BBR puts a little jingle in your pocket.

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As BBR’s newest employee (and rookie blogger), I’m a little intimidated by this assignment, so I turn to my folks for advice.

“Write what you know,” advises Mom, always practical.

“What’s a ballog?” asks Dad, “Is that a Louisiana thing, like that boudin we ate?”

(He’s still reeling from the virtual delicatessen of assorted meats I bring home to my native Tennessee every few months.) No, Dad. This blog is not a meat product, but thanks anyway.

So, in the interest of practicality, I’m going with Mom’s advice and writing my inaugural blog (now that has an awfully nice ring to it…) about something I know: jingles.

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johannaspic

“A blonde, brunette and redhead are wearin’ the pants now…”

Buckle your seatbelts and click here to listen to the BBR-Locomotion jingle.

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Now, I’m not talking about the Christmas-bell kind of jingles, but the I-wish-I-was-an-Oscar-Meyer-wiener kind, the silly little tunes that you can’t seem to get out of your head while you’re trying to take a math test, or fall sleep, or make a Sunday morning omelet.

Hokey as it may seem, I am an inveterate jingle-holic, a lover of all things mystifyingly catchy yet simply crafted – the little ditty that effortlessly crosses socio-political, geographic, and language barriers in a single musical bound, like some mysterious marketing superhero. Yes, that kind of jingle – part song, part commercial, and part creepy brainwashing-water-torture tactic with the uncanny ability to get into our heads and not go away.

According to Tim Faulker’s article “How Commercial Jingles Work,” the jingle wormed its way into the American psyche in the mid-1920s, with the Wheaties Quartet crooning “Try Wheaties.”

General Mills execs had all but decided to can their two-year-old cereal brand when they noticed a rise in sales in regions where the radio jingle aired. They went national, and, well, Bruce Jenner, Michael Phelps and Chris McCormack, here we come.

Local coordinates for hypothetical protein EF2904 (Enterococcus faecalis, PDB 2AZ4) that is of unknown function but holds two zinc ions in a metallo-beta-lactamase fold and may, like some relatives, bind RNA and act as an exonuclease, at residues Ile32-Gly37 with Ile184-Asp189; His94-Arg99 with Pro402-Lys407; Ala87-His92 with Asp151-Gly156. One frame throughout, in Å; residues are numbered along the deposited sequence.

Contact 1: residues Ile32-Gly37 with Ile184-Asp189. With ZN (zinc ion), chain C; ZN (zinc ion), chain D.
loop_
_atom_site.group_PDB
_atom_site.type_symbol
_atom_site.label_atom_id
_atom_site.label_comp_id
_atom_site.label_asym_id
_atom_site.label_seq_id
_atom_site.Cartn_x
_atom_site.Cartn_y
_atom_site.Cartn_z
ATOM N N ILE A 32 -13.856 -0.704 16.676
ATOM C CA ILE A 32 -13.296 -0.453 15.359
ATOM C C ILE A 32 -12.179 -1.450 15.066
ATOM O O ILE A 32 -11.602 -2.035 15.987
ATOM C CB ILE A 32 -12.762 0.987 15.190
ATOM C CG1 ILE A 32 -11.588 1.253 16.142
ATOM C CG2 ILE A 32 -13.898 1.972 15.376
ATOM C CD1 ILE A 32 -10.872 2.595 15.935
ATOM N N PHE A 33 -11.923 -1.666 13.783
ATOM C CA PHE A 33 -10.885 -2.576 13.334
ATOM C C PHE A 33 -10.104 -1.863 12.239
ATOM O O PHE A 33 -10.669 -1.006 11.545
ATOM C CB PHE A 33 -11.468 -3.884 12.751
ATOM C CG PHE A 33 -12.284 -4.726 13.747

So, it seems, Faulker is right on target: “A jingle can do wonders for business – it can save a dying brand, introduce a new item to a broader audience and rejuvenate a lackluster product.”

The jingle business boomed well into the 1970s, thanks to radio and later TV, with prominent songwriters putting elbow grease into jingles for the likes of Ajax, Chevrolet, Oscar-Meyer, Band-Aid, Wrigley’s and (personal favorite) Mounds/Almond Joy, making a good living and creating some truly memorable ads.

In the 80s and 90s, as branding focused less on the product and more on the consumer, original jingles were largely usurped by commercially successful songs that elicited a strong emotional response and, subsequently, a new kind of connection to the product. Think Nike’s “Revolution” ad and the “Pepsi Generation” series with intergalactic überstar Michael Jackson.

NOTE: For a 21st Century installment of the pop-music-as-ad-fodder craze, you may want to squander a few precious moments watching Stephen Colbert’s recent segment with “Alternative” Grammy-nominees Vampire Weekend and The Black Keys competing in a “Sell Out Off” to see who got their songs in more 2010 commercials.

Popular song ”classics” are still the name of the game for big brands like Nike, Honda, Sony, and Mac. But as these songs come with costly music licensing fees, the simple, unassuming original jingle is making a comeback in smaller markets.

Enter BBR. You may not know it, but BBR has now added jingle writing to its list of specialties, and I’m the de-facto jingle expert over here on Rue Beauregard. So if you’d like a little more jingle in your pocket, give us a call!